Replacement and Conversion of CFC Chillers Slower than Expected

April 26, 2005
The Air-Conditioning and Refrigeration Institute cites federal tax laws as one reason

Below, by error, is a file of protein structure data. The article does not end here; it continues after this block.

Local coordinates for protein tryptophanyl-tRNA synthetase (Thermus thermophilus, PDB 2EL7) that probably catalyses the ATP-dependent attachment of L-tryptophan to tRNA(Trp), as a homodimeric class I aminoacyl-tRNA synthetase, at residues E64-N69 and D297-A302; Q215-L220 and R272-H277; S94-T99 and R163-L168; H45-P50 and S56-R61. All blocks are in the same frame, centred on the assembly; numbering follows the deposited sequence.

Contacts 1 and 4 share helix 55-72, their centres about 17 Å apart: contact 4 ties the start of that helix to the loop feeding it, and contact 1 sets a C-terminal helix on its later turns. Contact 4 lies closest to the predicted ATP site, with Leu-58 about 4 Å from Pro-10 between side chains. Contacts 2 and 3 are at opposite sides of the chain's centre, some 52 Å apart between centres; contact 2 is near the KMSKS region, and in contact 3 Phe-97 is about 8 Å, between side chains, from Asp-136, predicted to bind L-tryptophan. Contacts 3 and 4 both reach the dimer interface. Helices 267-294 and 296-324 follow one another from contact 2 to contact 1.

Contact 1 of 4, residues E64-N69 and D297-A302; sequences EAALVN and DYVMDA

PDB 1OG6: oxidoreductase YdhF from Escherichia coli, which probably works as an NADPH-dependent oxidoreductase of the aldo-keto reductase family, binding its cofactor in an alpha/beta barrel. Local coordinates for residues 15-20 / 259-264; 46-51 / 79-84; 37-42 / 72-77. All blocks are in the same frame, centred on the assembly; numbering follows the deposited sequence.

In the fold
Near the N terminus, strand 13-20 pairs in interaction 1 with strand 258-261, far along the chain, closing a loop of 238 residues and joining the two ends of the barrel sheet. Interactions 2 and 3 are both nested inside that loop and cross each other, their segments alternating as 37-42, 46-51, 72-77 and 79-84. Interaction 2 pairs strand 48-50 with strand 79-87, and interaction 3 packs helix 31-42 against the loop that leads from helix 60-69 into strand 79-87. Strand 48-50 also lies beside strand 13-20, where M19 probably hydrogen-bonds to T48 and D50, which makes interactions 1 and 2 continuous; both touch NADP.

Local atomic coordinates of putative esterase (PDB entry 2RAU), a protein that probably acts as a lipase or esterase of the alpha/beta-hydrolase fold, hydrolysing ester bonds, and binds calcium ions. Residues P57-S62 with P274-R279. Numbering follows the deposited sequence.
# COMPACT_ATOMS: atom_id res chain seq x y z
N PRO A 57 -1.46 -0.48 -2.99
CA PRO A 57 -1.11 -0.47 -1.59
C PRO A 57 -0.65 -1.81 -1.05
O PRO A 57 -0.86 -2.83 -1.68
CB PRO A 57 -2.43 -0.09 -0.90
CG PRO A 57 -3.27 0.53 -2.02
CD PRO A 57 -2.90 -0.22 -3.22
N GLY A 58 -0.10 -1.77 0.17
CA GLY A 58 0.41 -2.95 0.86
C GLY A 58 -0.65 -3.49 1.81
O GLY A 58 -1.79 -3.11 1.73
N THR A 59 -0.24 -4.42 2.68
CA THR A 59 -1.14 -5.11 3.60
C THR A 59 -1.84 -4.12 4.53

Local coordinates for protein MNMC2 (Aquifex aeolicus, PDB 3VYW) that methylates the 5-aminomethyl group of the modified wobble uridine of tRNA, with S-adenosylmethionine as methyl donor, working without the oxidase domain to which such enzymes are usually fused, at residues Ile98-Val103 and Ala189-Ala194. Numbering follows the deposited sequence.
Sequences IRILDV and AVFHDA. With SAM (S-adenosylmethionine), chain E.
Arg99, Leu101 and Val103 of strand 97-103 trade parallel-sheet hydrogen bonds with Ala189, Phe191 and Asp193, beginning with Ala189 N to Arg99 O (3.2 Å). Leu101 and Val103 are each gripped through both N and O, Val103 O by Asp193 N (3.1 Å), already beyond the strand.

According to the Arlington, VA-based Air-Conditioning and Refrigeration Institute (ARI), an estimated 33,300 chillers are still using chlorofluorocarbon (CFC) refrigerants, which were banned under the Montreal Protocol at the end of 1995. In 2004, manufacturers of chillers replaced or converted 2,753 units using the substance thought to erode the earth’s ozone layer.In its annual survey of chiller manufacturers, ARI showed that U.S. building owners (as of Jan. 1, 2005) had replaced or converted 46,703 units – approximately 58 percent of the 80,000 CFC chillers in use at the end of 1995.The following are a few benefits of non-CFC chillers:Reduced maintenance costs.Less electricity use.A 40-percent increase in energy efficiency over CFC chillers installed only 20 years ago (according to the U.S. Environmental Protection Agency).ARI notes that the phase-out has been slower than expected and attributed federal tax laws (which require depreciation of the chillers over 39 years) as one reason. In response to this, Congressman Peter Hoekstra (R-MI) has introduced legislation, entitled H.R. 1241, the Cool and Efficient Building Act, to reduce the depreciation period from 39 years to 20 years for “any property which is part of a heating, ventilation, air-conditioning, or refrigeration system and which is installed on or in a building which is non-residential real property.”This information was excerpted from the ARI website. To read the complete release from ARI, visit (

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